Flash forward to today. The perception of the United States by the rest of the world... - visualize something in your mind. Now, take that personal visualization and construct the idea of a new Embassy. Say... In London.

Poof! Does it look like one of the following? Does what you think the Obama Administration might want to project to the rest of the world look like one of these?

KieranTimberlake's design, the first photograph, won. The next three, were designed by Richard Meier Architects, Morphosis, and Pei Cobb Freed, in that order.

Here's what a few critics have said about the winning design:

Jonathan Glancey of The Guardian:
Cool, remote and superficially transparent, the winning design does reflect what we can divine of the US political process. Nominally open to all and yet, in practice, tightly controlled, the system of US government and its prevailing culture, aped bad-temperedly in Britain, does indeed inform the brief to KieranTimberlake and their response to it.

James S. Russell, US Architecture correspondent at Bloomberg:
Of course, it's difficult to create a compelling statement when America's place in the world is hotly contested at home and its international intentions are debated everywhere. America can't even create a coherent climate-change policy. This ambivalent embassy perfectly sums up the extraordinarily difficult Obama moment.

From my vantage point, this building appears somewhere at the convergence of Edward Durrell Stone, corporate America, and the USGBC LEED requirements. Is that what we have come to?


Monday, March 1, 2010

Responsible Architecture

Most of you probably missed Andy Smith and David Fox's presentation at Harvard's Graduate School of Design. I for one feel perfectly fine ensconced in sunny California, as opposed to dreary Boston this winter, but I would have liked to have heard what they had to say. The announcement for their talk struck a cord with me, as I am sure it would with most architects:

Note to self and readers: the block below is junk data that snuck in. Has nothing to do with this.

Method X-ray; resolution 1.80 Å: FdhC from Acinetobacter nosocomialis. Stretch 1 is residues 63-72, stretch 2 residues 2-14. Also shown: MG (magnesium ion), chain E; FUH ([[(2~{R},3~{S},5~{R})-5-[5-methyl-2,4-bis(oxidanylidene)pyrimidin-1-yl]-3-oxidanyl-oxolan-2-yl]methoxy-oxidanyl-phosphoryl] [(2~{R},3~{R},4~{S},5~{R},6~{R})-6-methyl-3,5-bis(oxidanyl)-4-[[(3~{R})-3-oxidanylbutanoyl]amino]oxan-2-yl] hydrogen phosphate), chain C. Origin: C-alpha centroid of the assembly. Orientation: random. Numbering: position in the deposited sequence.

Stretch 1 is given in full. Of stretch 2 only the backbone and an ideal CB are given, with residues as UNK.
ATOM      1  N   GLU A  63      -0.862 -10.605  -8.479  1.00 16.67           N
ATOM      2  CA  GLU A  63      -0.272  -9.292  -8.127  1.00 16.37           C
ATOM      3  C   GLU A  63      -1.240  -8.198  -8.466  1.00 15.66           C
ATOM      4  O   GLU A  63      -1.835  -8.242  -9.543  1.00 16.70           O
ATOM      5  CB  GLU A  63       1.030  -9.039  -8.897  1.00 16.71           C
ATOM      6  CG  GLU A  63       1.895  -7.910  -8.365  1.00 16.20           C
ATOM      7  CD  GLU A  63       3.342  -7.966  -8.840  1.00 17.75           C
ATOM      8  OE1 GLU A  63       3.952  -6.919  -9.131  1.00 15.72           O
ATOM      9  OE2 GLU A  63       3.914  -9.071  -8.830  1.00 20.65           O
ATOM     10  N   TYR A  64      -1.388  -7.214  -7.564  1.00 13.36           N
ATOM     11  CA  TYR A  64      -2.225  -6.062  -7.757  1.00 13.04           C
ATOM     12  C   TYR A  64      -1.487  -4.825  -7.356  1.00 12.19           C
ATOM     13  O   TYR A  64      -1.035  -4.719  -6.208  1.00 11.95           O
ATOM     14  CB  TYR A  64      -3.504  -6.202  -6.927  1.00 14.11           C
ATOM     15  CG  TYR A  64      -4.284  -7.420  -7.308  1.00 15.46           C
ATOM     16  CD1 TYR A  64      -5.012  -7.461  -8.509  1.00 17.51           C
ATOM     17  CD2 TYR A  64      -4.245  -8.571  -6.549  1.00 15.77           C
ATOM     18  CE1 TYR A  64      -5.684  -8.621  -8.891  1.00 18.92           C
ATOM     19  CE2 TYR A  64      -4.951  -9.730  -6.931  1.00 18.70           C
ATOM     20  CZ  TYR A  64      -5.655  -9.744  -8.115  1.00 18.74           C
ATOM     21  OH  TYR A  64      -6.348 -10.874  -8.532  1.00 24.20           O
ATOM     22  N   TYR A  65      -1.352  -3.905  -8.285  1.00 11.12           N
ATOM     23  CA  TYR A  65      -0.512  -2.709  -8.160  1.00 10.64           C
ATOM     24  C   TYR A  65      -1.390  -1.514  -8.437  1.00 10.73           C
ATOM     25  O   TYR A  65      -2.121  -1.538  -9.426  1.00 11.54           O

Architects as Stooges for the Business of Greed” emerges from the notion that the practice of architecture has become so marginalized in contemporary culture that the gatekeepers of the built environment, the new “architects”, are the wealthy and their bankers: architects have simply become those who do their bidding. Quoting Sambo Mockbee: “We have become lapdogs of the rich.” It doesn't take a rocket scientist to make the leap to conjuring up images of McMansions.

What we should really be thinking about, though, are Case Study houses, and what they did for the average American.

Or, maybe to jump even further, we should be re-conjuring up the ideals of High Modernism, where there was a belief running through the veins of architects that what they were doing could change the lives of people - think Corbu's Salvation Army.

Smith and Fox's lecture was sponsored, in part, by SOCA, the GSD student-run organization for social change and activism. David Fox's work is associated with a University of Tennessee program titled UPSIDE : Urban Program in Sustainable Design Education, which is a direct outgrowth of Sam Mockbee's program Rural Studio at Auburn University.

While many architects are engaged in transforming dreams of wealthy clients into three dimensions, many others, actually, are actively engaged in trying to make the greater world a better place. Work Architecture Company, a firm in New York, is working with Edible Schoolyards, an organization founded by Alice Waters of Chez Panisse fame, to bring her program to an inner-city school, PS 216.

Many of you may, or may not, know that Edible Schoolyards got its start here in the Bay Area, at Berkeley's Martin Luther King Jr. Middle School and has traveled as far away as Yale. It's a great idea, despite its detractors. Even in a dreary winter - New York, Boston, or otherwise.

Architects can make a difference. Andy Smith and David Fox can rest easy.